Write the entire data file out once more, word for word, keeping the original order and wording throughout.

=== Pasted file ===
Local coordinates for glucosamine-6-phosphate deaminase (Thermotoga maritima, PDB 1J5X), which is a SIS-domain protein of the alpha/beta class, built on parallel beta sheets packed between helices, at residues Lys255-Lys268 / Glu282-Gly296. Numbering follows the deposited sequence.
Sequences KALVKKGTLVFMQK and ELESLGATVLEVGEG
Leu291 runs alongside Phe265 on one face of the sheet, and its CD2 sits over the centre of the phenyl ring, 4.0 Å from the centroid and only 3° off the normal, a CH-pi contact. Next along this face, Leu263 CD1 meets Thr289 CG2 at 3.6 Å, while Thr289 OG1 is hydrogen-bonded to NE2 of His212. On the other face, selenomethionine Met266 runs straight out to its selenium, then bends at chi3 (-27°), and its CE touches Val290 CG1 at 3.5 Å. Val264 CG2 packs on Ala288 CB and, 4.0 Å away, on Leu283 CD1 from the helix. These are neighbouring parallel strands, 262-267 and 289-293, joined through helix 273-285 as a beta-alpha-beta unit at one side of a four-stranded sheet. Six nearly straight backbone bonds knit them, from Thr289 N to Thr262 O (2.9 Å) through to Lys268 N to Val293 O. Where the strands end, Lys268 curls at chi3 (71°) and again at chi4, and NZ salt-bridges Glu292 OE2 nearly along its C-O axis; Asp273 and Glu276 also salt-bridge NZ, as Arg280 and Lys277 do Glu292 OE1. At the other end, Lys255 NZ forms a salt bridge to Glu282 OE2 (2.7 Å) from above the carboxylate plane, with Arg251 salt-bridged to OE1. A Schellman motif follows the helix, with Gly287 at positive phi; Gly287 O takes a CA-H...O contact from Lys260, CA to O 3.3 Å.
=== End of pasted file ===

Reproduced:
Local coordinates for glucosamine-6-phosphate deaminase (Thermotoga maritima, PDB 1J5X), which is a SIS-domain protein of the alpha/beta class, built on parallel beta sheets packed between helices, at residues Lys255-Lys268 / Glu282-Gly296. Numbering follows the deposited sequence.
Sequences KALVKKGTLVFMQK and ELESLGATVLEVGEG
Leu291 runs alongside Phe265 on one face of the sheet, and its CD2 sits over the centre of the phenyl ring, 4.0 Å from the centroid and only 3° off the normal, a CH-pi contact. Next along this face, Leu263 CD1 meets Thr289 CG2 at 3.6 Å, while Thr289 OG1 is hydrogen-bonded to NE2 of His212. On the other face, selenomethionine Met266 runs straight out to its selenium, then bends at chi3 (-27°), and its CE touches Val290 CG1 at 3.5 Å. Val264 CG2 packs on Ala288 CB and, 4.0 Å away, on Leu283 CD1 from the helix. These are neighbouring parallel strands, 262-267 and 289-293, joined through helix 273-285 as a beta-alpha-beta unit at one side of a four-stranded sheet. Six nearly straight backbone bonds knit them, from Thr289 N to Thr262 O (2.9 Å) through to Lys268 N to Val293 O. Where the strands end, Lys268 curls at chi3 (71°) and again at chi4, and NZ salt-bridges Glu292 OE2 nearly along its C-O axis; Asp273 and Glu276 also salt-bridge NZ, as Arg280 and Lys277 do Glu292 OE1. At the other end, Lys255 NZ forms a salt bridge to Glu282 OE2 (2.7 Å) from above the carboxylate plane, with Arg251 salt-bridged to OE1. A Schellman motif follows the helix, with Gly287 at positive phi; Gly287 O takes a CA-H...O contact from Lys260, CA to O 3.3 Å.